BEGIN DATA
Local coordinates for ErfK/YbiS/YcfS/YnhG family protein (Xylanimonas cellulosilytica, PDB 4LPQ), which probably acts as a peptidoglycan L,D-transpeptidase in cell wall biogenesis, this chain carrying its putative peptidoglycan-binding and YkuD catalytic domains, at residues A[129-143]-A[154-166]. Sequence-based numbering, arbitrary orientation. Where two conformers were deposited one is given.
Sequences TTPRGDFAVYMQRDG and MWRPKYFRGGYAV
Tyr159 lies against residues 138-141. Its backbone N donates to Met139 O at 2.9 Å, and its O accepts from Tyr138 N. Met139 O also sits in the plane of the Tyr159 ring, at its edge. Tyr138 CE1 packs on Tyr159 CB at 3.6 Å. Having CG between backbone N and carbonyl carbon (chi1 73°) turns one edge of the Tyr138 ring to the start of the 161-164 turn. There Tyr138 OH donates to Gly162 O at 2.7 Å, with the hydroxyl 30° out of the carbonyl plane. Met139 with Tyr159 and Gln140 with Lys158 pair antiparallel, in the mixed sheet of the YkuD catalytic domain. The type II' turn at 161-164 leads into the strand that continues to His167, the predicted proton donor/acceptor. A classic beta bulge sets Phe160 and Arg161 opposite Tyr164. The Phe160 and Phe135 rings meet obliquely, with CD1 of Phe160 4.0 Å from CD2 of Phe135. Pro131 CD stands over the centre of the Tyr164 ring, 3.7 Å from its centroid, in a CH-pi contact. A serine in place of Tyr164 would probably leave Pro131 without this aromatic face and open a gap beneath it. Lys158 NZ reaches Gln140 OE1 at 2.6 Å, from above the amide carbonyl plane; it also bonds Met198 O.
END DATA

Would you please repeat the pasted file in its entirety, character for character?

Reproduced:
Local coordinates for ErfK/YbiS/YcfS/YnhG family protein (Xylanimonas cellulosilytica, PDB 4LPQ), which probably acts as a peptidoglycan L,D-transpeptidase in cell wall biogenesis, this chain carrying its putative peptidoglycan-binding and YkuD catalytic domains, at residues A[129-143]-A[154-166]. Sequence-based numbering, arbitrary orientation. Where two conformers were deposited one is given.
Sequences TTPRGDFAVYMQRDG and MWRPKYFRGGYAV
Tyr159 lies against residues 138-141. Its backbone N donates to Met139 O at 2.9 Å, and its O accepts from Tyr138 N. Met139 O also sits in the plane of the Tyr159 ring, at its edge. Tyr138 CE1 packs on Tyr159 CB at 3.6 Å. Having CG between backbone N and carbonyl carbon (chi1 73°) turns one edge of the Tyr138 ring to the start of the 161-164 turn. There Tyr138 OH donates to Gly162 O at 2.7 Å, with the hydroxyl 30° out of the carbonyl plane. Met139 with Tyr159 and Gln140 with Lys158 pair antiparallel, in the mixed sheet of the YkuD catalytic domain. The type II' turn at 161-164 leads into the strand that continues to His167, the predicted proton donor/acceptor. A classic beta bulge sets Phe160 and Arg161 opposite Tyr164. The Phe160 and Phe135 rings meet obliquely, with CD1 of Phe160 4.0 Å from CD2 of Phe135. Pro131 CD stands over the centre of the Tyr164 ring, 3.7 Å from its centroid, in a CH-pi contact. A serine in place of Tyr164 would probably leave Pro131 without this aromatic face and open a gap beneath it. Lys158 NZ reaches Gln140 OE1 at 2.6 Å, from above the amide carbonyl plane; it also bonds Met198 O.